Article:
The Central Bank of Nigeria (CBN) has said it is not back down on its proposed plan to restrict access to foreign exchange to importers of milk.
CBN governor Godwin Emefiele on Tuesday after the Monetary policy Committee meeting has said that the bank would no longer allow importers of milk access to fired saying the huge amount spent on milk importation by the country ($1.2bn annually) was unsustainable.
The apex bank, in a statement by its management, insisted that it is ready to assist those who are interested in going into local production of milk.
“The attention of the Central Bank of Nigeria (CBN) has been drawn to attempts by some interests, who feel hurt by the planned policy aimed at promoting the local production of milk in Nigeria, to mislead the general public by misrepresenting the ordinarily unassailable case for investments in local milk production and the medium to long-term benefits of the planned policy.
“While we are aware that some of our policies may hurt some business interests, we are thankful to Nigerians for the buy-in and intense interest in the policies of the CBN. As a people-oriented institution, however, we shall remain focused on the overarching and ultimate welfare of the Nigerian masses.
“We therefore wish to, once again, reiterate our policy case as it relates to the planned restriction of access to the Nigerian Foreign Exchange market by importers of milk:
“Nigeria and the welfare of all Nigerians come first in all our policy considerations. Being an apolitical organization, we do not wish to be dragged into politics. Our focus remains ensuring forex savings, job creation and investments in the local production of milk.
For over 60 years, Nigerian children and indeed adults have been made to be heavily dependent on milk imports. The national food security implications of this can easily be imagined, particularly, when it is technically and commercially possible to breed the cows that produce milk in Nigeria.
“About three years ago, we began a policy to encourage backward integration to conserve foreign exchange and create jobs for our people. Included in this policy package was the introduction of the highly successful policy which restricted sale of forex from the Nigerian foreign exchange market for the importation of some 43 items goods that could be produced in Nigeria. Arising from the success of the restriction policy, we approached some milk importers, like we did for rice, tomato and starch and asked them to take advantage of CBN’s low-interest loans to begin local milk production instead of relying endlessly on milk imports.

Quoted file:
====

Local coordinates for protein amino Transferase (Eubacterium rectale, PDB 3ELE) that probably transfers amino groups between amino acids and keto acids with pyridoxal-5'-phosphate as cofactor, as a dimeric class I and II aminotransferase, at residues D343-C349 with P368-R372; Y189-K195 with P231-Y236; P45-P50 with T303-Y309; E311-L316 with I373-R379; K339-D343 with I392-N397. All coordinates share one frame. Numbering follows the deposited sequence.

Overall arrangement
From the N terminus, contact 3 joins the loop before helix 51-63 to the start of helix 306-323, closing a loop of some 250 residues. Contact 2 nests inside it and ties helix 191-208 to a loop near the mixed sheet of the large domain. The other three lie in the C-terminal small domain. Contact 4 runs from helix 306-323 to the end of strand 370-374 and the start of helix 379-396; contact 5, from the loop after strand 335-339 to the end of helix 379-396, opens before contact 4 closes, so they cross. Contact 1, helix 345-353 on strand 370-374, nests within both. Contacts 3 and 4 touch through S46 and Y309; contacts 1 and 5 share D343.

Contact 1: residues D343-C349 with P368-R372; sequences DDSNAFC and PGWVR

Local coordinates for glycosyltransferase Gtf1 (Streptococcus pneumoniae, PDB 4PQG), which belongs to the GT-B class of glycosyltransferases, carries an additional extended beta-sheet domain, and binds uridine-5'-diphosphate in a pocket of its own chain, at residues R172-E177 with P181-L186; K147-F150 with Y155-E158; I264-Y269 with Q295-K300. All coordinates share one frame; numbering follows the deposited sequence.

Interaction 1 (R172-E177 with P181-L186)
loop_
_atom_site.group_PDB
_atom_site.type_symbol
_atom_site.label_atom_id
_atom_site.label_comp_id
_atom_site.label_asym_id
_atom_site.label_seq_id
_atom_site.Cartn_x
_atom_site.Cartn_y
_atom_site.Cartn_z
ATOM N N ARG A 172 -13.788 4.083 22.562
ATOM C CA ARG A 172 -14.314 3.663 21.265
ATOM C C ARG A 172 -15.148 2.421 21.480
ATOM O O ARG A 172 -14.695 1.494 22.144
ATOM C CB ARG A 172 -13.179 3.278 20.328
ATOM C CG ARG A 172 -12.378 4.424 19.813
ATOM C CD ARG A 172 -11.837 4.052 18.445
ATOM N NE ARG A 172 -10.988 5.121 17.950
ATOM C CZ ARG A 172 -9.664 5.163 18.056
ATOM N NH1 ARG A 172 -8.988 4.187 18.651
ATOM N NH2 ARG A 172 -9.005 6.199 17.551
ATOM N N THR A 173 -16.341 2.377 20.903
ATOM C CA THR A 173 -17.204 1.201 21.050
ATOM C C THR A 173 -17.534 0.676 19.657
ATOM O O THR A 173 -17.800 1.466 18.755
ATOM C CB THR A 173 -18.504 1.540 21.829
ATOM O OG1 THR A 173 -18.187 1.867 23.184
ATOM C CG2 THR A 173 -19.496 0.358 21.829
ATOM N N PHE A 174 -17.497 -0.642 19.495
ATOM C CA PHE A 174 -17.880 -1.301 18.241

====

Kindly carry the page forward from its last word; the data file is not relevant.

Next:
“Today, although there have been some successful attempts at producing milk locally, the vast majority of the importers still treat this national aspiration with imperial contempt.
“For the avoidance of doubt, Milk importation is not banned. Indeed, the CBN has no such power. All we will do is to restrict sale of forex for the importation of milk from the Nigerian foreign exchange market.
“We wish to reiterate that we remain ready and able to provide the needed finance to enable investors who genuinely want to engage in milk production,”
The banks’ regulator said that the “ongoing resort to blackmail and undue politicization through the use of social media attacks can only serve to strengthen our resolve to wean our country from the clutches of powerful and highly influential traders and dealers who have kept the masses of our people hostage to foreign consumption and condemned our youths to perpetual unemployment.
“We call on Nigerians to enlist in this vanguard to take our economy back from vested interests, make our country a productive economy and create jobs for our teeming youths,” the statement further said.